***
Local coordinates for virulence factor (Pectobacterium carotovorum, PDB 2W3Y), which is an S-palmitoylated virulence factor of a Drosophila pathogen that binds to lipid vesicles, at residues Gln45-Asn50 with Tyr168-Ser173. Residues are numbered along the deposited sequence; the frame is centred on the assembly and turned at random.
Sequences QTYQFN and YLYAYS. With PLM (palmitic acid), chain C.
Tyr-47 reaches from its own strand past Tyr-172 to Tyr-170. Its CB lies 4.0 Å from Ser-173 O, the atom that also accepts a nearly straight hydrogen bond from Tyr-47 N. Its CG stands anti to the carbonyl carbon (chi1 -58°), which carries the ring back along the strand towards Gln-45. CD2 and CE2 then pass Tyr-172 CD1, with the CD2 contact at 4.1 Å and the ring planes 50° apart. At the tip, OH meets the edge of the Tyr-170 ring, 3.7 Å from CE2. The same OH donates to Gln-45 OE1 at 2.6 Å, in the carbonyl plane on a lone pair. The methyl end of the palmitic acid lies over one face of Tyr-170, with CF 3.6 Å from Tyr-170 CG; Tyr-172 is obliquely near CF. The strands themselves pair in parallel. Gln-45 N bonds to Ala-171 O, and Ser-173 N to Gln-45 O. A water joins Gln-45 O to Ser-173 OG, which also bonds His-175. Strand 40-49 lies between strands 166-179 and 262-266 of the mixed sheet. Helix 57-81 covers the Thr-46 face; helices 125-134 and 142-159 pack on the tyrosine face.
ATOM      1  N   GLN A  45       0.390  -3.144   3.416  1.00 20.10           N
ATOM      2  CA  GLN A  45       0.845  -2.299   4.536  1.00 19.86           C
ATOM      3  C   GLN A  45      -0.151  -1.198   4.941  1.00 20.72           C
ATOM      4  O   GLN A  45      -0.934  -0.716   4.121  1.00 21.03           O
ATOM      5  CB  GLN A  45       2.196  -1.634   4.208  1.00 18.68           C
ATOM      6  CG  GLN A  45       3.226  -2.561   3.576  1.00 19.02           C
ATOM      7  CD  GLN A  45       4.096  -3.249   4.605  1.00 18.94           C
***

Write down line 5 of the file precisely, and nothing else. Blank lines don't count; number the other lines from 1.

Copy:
ATOM      2  CA  GLN A  45       0.845  -2.299   4.536  1.00 19.86           C